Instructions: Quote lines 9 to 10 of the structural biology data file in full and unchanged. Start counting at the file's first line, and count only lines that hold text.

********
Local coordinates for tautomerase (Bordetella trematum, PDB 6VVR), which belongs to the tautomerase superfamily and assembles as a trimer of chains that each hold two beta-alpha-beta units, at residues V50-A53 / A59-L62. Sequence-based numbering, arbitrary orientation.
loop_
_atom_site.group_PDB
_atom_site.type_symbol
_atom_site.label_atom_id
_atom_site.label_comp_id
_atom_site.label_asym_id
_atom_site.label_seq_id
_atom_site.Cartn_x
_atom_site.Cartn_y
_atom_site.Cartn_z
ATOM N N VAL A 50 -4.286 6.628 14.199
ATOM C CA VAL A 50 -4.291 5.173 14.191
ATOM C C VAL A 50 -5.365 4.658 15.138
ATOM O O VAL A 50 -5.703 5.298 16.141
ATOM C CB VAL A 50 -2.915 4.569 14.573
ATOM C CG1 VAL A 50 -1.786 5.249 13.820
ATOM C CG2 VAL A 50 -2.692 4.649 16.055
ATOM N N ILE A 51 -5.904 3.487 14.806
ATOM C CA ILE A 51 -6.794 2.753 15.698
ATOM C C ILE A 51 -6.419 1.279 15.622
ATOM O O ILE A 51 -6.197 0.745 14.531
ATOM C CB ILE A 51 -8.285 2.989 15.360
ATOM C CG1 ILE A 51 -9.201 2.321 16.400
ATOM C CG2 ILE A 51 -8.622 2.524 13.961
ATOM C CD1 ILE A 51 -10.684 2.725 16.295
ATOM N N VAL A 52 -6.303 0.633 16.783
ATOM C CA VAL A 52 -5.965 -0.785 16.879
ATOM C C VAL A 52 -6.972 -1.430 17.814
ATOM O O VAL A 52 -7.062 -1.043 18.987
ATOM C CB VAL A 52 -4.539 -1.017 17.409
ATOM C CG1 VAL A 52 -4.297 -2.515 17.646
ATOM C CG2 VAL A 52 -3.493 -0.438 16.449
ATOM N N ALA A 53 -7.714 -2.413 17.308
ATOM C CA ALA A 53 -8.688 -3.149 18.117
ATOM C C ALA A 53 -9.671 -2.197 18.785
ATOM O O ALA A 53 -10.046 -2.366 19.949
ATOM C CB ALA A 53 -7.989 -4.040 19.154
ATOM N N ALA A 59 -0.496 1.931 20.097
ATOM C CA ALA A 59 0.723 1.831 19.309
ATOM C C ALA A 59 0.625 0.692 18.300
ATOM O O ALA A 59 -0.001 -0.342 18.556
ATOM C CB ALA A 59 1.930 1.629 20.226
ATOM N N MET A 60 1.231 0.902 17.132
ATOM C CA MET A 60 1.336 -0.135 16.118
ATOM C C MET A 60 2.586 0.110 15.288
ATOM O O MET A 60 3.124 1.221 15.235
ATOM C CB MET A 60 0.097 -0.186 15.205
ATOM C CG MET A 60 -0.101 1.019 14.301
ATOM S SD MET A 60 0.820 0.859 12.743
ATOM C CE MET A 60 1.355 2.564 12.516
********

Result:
_atom_site.Cartn_x
_atom_site.Cartn_y